• 13. 13 Therapeutic Potential of Umbilical Cord Mesenchymal Stromal Cells Transplantation for Cerebral Palsy: A Case Report Abstract Cerebral palsy is the most common motor disability in childhood. In current paper, we first report our clinical data regarding administration of umbilical cord mesenchymal stem cells (MSCs) transplantation in treatment of cerebral palsy. A 5-year-old girl with cerebral palsy was treated with multiple times of intravenous and intrathecal administration of MSCs derived from her young sister and was followed up for 28months.Thegrossmotor dysfunction was improved.Other benefits included enhanced immunity, increased physical strength, and adjusted speech and comprehension. Temporary low-grade fever was the only side effect during the treatment. MSCs may be a safe and effective therapy to improve symptoms in children with cerebral palsy. Author: Wang L, Ji H, Zhou J, Xie J, Zhong Z, Li M, Bai W, Li N, Zhang Z, Wang X, Zhu D, Liu Y, Wu M. Source: Cell Therapy Center, 323 Hospital of People's Liberation Army, Xi'an 710054, China. Publication: Case Rep Transplant. 2013;2013:146347. doi: 10.1155/2013/146347. Epub 2013 Mar 3. Abstract Background: Methods: Results: Conclusion: Stem cell therapy is a promising treatment for cerebral palsy, which refers to a category of brain diseases that are associated with chronic motor disability in children. Autologous MSCs may be a better cell source and have been studied for the treatment of cerebral palsy because of their functions in tissue repair and the regulation of immunological processes. To assess neural stem cell–like (NSC-like) cells derived from autologous marrow mesenchymal stem cells as a novel treatment for patients with moderate-to-severe cerebral palsy, a total of 60 cerebral palsy patients were enrolled in this open-label, non-randomised, observer-blinded controlled clinical study with a 6- months follow-up. For the transplantation group, a total of 30 cerebral palsy patients received an autologous NSC-like cells transplantation (1-2 × 107 cells into the subarachnoid cavity) and rehabilitation treatments whereas 30 patients in the control group only received rehabilitation treatment. We recorded the gross motor function measurement scores, language quotients, and adverse events up to 6 months post-treatment. The gross motor function measurement scores in the transplantation group were significantly higher at month 3 (the score increase was 42.6, 95% CI: 9.8–75.3, P=.011) and month 6 (the score increase was 58.6, 95% CI: 25.8–91.4, P=.001) post-treatment compared with the baseline scores. The increase in the Gross Motor Function Measurement scores in the control group was not significant. The increases in the language quotients at months 1, 3, and 6 post-treatment were not statistically significant when compared with the baseline quotients in both groups.All the 60 patients survived, and none of the patients experienced serious adverse events or complications. Our results indicated that NSC-like cells are safe and effective for the treatment of motor deficits related to cerebral palsy. Further randomised clinical trials are necessary to establish the efficacy of this procedure. Author: Chen G, Wang Y, Xu Z, Fang F, Xu R, Wang Y, Hu X, Fan L, Liu H. Source: Division of Pediatrics, Zhejiang General Hospital of Armed Police Forces, 16 South Lake Road, Jiaxing City 314000, China. Publication: J Transl Med. 2013 Jan 26;11:21. doi: 10.1186/1479-5876-11-21. Neural stem cell-like cells derived from autologous bone mesenchymal stem cells for the treatment of patients with cerebral palsy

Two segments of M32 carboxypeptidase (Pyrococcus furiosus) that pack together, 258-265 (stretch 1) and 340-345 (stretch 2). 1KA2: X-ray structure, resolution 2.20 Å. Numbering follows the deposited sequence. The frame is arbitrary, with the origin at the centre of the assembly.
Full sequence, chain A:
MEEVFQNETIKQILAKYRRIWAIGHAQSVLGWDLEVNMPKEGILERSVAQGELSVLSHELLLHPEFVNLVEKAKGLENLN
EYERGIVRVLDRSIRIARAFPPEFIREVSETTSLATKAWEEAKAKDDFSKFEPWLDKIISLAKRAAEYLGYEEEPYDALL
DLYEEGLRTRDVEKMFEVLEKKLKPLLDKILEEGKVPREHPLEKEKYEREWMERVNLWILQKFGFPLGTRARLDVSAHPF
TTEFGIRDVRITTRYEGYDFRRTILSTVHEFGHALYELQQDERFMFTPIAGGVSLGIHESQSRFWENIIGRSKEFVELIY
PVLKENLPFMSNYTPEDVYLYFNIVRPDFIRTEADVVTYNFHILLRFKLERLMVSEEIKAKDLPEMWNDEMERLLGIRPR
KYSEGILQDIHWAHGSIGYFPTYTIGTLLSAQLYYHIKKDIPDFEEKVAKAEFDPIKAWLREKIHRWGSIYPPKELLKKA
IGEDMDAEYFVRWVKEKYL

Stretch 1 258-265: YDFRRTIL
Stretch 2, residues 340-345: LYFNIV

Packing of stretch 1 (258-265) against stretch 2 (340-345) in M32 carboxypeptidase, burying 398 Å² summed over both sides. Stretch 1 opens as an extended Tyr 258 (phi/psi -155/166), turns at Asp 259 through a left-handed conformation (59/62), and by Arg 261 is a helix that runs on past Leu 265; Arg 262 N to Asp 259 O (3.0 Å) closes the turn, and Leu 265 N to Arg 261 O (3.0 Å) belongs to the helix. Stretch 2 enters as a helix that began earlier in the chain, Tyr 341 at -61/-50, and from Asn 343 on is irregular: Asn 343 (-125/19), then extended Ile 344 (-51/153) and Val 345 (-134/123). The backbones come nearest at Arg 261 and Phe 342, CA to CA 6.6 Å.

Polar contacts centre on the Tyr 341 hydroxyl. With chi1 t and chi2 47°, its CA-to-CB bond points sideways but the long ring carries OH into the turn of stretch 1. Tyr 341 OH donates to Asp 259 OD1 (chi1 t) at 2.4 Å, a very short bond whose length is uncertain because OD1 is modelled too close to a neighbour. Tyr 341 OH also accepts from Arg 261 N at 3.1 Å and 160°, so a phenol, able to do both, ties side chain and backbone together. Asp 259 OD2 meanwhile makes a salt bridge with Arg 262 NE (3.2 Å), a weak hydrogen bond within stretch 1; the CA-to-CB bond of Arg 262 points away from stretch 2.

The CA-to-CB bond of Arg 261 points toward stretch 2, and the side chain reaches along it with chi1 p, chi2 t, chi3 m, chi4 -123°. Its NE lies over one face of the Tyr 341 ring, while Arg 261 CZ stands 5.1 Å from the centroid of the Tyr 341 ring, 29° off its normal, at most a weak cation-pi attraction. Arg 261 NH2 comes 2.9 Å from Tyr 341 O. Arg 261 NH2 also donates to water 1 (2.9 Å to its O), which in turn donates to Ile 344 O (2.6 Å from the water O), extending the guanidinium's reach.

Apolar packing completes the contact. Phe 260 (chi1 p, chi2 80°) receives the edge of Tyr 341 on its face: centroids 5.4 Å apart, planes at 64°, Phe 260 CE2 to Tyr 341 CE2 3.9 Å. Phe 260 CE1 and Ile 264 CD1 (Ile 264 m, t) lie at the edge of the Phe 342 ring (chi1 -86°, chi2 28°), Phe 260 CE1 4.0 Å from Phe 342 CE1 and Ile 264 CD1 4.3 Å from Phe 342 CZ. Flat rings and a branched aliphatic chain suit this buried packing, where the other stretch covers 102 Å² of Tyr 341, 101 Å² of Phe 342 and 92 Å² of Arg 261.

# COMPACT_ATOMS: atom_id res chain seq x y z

• 14. 14 Abstract Coronary heart disease and chronic heart failure are common and have an increasing frequency. Although interventional and conventional drug therapy may delay ventricular remodelling, there is no basic therapeutic regime available for preventing or even reversing this process. Chronic coronary artery disease and heart failure impairs quality of life and are associated with subsequent worsening of the cardiac pump function. Numerous studies within the past few years have been demonstrated, that the intracoronary stem cell therapy has to be considered as a safe therapeutic procedure in heart disease, when destroyed and/or compromised heart muscle must be regenerated. This kind of cell therapy with autologous bone marrow cells is completely justified ethically, except for the small numbers of patients with direct or indirect bone marrow disease (e.g. myeloma, leukaemic infiltration) in whom there would be lesions of mononuclear cells. Several preclinical as well as clinical trials have shown that transplantation of autologous bone marrow cells or precursor cells improved cardiac function after myocardial infarction and in chronic coronary heart disease. The age of infarction seems to be irrelevant to regenerative potency of stem cells, since stem cells therapy in old infarctions (many years old) is almost equally effective in comparison to previous infarcts. Further indications are non-ischemic cardiomyopathy (dilative cardiomyopathy) and heart failure due to hypertensive heart disease. Author: B. E. Strauer, M. Brehm and C. M. Schannwell Source: Department of Cardiology, Pneumology and Vascular Medicine, Heinrich-Heine-University Düsseldorf, Düsseldorf, Germany Publication: Cell Prolif. 2008, 41 (Suppl. 1), 126–145 The therapeutic potential of stem cells in heart disease Cardivascular System Abstract Coronary heart disease and chronic heart failure are common and have an increasing frequency. Although interventional and conventional drug therapy may delay ventricular remodelling, there is no basic therapeutic regime available for preventing or even reversing this process. Chronic coronary artery disease and heart failure impairs quality of life and are associated with subsequent worsening of the cardiac pump function. Numerous studies within the past few years have been demonstrated, that the intracoronary stem cell therapy has to be considered as a safe therapeutic procedure in heart disease, when destroyed and/or compromised heart muscle must be regenerated. This kind of cell therapy with autologous bone marrow cells is completely justified ethically, except for the small numbers of patients with direct or indirect bone marrow disease (e.g. myeloma, leukaemic infiltration) in whom there would be lesions of mononuclear cells. Several preclinical as well as clinical trials have shown that transplantation of autologous bone marrow cells or precursor cells improved cardiac function after myocardial infarction and in chronic coronary heart disease. The age of infarction seems to be irrelevant to regenerative potency of stem cells, since stem cells therapy in old infarctions (many years old) is almost equally effective in comparison to previous infarcts. Further indications are non-ischemic cardiomyopathy (dilative cardiomyopathy) and heart failure due to hypertensive heart disease. Author: CW, Süselbeck T, Werner N, Haase J, Neuzner J, Germing A, Mark B, Assmus B, Tonn T, Dimmeler S, Zeiher AM; REPAIR-AMI Investigators. Source: J. W. Goethe Universität Frankfurt, Med. Klinik III, Abt. Kardiologie, Theodor-Stern-Kai 7, 60590 Frankfurt a. M., Germany. Publication: Eur Heart J. 2006 Dec;27(23):2775-83. Epub 2006 Nov 10 Schächinger V, Erbs S, Elsässer A, Haberbosch W, Hambrecht R, Hölschermann H, Yu J, Corti R, Mathey DG, Hamm Improved clinical outcome after intracoronary administration of bone- marrow-derived progenitor cells in acute myocardial infarction: final 1-year results of the REPAIR-AMI trial